Greensburg Salem School Board has approved a formal contract with Superintendent Ken Bissell, who has been serving in that role for five months.
The contract, approved this week by an 8-1 vote, extends through June 30, 2026. It will automatically renew for an additional year unless the board decides otherwise.
It sets a starting salary of $144,000, as noted when Bissell was hired in November. He is to receive yearly raises of at least $2,000, retroactive to January, provided his annual performance rating is no less than “proficient.”
Bissell had served as acting superintendent since July, after Gary Peiffer resigned to become superintendent at Chartiers-Houston School District in Washington County.
Bissell joined Greensburg Salem in 2004 as a social studies instructor. He became assistant principal at the middle school in 2009. Three years later, he moved to the central administration office, as a coordinator of secondary education.
He holds a doctorate in education from the University of Pittsburgh and a master’s degree in geography and planning from Appalachian State University in North Carolina.
Bissell was formally sworn into office Wednesday by Westmoreland County Judge Chris Scherer.
Bissell thanked the school board and the community “for trusting in me for 18 years,” along with district teachers and fellow administrators “who have supported me. We’re a team, we’re in it together.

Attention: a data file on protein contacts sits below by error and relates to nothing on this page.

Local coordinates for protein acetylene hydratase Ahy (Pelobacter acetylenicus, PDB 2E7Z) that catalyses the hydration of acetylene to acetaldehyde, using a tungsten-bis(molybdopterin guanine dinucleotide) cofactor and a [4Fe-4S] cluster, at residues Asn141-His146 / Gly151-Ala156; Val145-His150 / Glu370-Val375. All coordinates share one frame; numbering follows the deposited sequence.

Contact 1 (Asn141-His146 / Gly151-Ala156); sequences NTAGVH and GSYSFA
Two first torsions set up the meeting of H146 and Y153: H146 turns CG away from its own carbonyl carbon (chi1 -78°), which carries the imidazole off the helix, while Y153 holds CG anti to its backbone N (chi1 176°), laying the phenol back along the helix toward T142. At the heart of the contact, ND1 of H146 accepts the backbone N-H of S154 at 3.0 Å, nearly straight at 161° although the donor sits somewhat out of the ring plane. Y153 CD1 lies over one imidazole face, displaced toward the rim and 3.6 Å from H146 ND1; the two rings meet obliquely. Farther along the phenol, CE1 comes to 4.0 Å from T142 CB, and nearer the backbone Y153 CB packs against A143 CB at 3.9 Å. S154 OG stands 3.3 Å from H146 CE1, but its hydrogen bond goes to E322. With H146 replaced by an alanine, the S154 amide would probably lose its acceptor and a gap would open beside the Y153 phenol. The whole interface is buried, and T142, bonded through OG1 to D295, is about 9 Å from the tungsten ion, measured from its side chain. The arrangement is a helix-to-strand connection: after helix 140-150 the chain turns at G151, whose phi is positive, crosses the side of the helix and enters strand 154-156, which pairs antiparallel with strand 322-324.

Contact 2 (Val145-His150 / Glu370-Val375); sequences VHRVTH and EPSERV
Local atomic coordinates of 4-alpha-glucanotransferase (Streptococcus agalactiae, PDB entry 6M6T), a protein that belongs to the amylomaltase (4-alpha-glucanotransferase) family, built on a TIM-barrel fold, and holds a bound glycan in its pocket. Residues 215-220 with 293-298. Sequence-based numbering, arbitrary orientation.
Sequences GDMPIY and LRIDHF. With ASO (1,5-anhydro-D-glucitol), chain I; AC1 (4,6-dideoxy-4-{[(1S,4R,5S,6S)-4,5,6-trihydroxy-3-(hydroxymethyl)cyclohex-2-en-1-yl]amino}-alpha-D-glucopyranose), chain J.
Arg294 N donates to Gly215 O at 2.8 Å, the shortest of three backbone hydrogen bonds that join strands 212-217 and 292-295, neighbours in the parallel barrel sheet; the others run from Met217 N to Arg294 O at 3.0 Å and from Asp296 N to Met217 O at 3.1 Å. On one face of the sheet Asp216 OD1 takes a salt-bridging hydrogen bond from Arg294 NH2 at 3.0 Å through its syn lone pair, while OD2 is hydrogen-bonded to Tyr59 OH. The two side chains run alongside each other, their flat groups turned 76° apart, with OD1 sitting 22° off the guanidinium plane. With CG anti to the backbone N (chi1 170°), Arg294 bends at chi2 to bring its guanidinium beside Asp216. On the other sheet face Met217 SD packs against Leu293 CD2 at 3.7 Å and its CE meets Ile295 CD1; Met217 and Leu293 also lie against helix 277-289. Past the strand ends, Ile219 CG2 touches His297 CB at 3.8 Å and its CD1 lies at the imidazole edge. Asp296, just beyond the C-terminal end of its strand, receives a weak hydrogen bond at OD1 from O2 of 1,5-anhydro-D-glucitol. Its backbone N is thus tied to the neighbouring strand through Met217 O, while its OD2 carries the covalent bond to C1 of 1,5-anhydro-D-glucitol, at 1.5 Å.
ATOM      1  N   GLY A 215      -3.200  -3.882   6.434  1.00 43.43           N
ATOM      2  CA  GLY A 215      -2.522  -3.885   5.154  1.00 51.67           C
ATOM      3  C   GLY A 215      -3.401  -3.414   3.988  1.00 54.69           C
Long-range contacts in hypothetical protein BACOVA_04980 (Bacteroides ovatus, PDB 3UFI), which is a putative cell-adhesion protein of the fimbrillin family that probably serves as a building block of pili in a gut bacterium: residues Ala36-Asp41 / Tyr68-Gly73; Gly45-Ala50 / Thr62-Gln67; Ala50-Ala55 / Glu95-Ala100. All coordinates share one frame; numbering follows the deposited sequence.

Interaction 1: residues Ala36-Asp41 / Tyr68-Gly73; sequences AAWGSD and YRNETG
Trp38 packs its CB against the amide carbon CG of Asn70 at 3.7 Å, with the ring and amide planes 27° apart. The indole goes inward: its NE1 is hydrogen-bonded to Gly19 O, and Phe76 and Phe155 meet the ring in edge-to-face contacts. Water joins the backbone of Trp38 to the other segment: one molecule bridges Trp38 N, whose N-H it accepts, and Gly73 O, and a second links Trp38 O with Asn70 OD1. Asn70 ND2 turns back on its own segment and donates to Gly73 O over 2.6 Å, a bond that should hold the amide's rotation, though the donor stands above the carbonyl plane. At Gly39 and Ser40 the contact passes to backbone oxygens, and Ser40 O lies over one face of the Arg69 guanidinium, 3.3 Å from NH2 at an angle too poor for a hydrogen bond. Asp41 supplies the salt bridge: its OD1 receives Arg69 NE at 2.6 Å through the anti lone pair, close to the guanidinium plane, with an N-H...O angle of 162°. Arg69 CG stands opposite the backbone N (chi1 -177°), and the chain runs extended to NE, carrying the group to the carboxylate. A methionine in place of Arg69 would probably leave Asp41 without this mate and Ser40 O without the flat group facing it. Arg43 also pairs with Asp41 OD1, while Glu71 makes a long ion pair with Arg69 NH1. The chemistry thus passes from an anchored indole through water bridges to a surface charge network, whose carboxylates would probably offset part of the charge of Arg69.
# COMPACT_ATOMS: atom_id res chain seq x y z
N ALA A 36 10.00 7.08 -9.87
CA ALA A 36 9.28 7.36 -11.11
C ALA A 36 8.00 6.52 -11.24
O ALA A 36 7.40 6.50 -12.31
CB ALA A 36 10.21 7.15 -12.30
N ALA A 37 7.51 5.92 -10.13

“We’ve learned and grown together, and we’ll keep doing that for what’s best for every single kid in our community.”
Emily Miller, who cast the sole vote opposing the contract, noted she wasn’t part of the superintendent selection process. She joined the board in December.
Miller said she believes Bissell is earnest in his duties as superintendent but said she has “grave concerns” about how some of the district curriculum is being handled under his watch. “I just have a very different perspective about the way that should go,” she said.
A former eight-grade English teacher who has had two children take eight-grade classes at Greensburg Salem, Miller said she believes there is not enough emphasis on persuasive writing at that level — or on reading, even in some advanced placement courses.
“I see some things that are gaps,” she said.
Jeff Himler is a Tribune-Review staff writer. You can contact Jeff at 724-836-6622, email@example.com or via Twitter .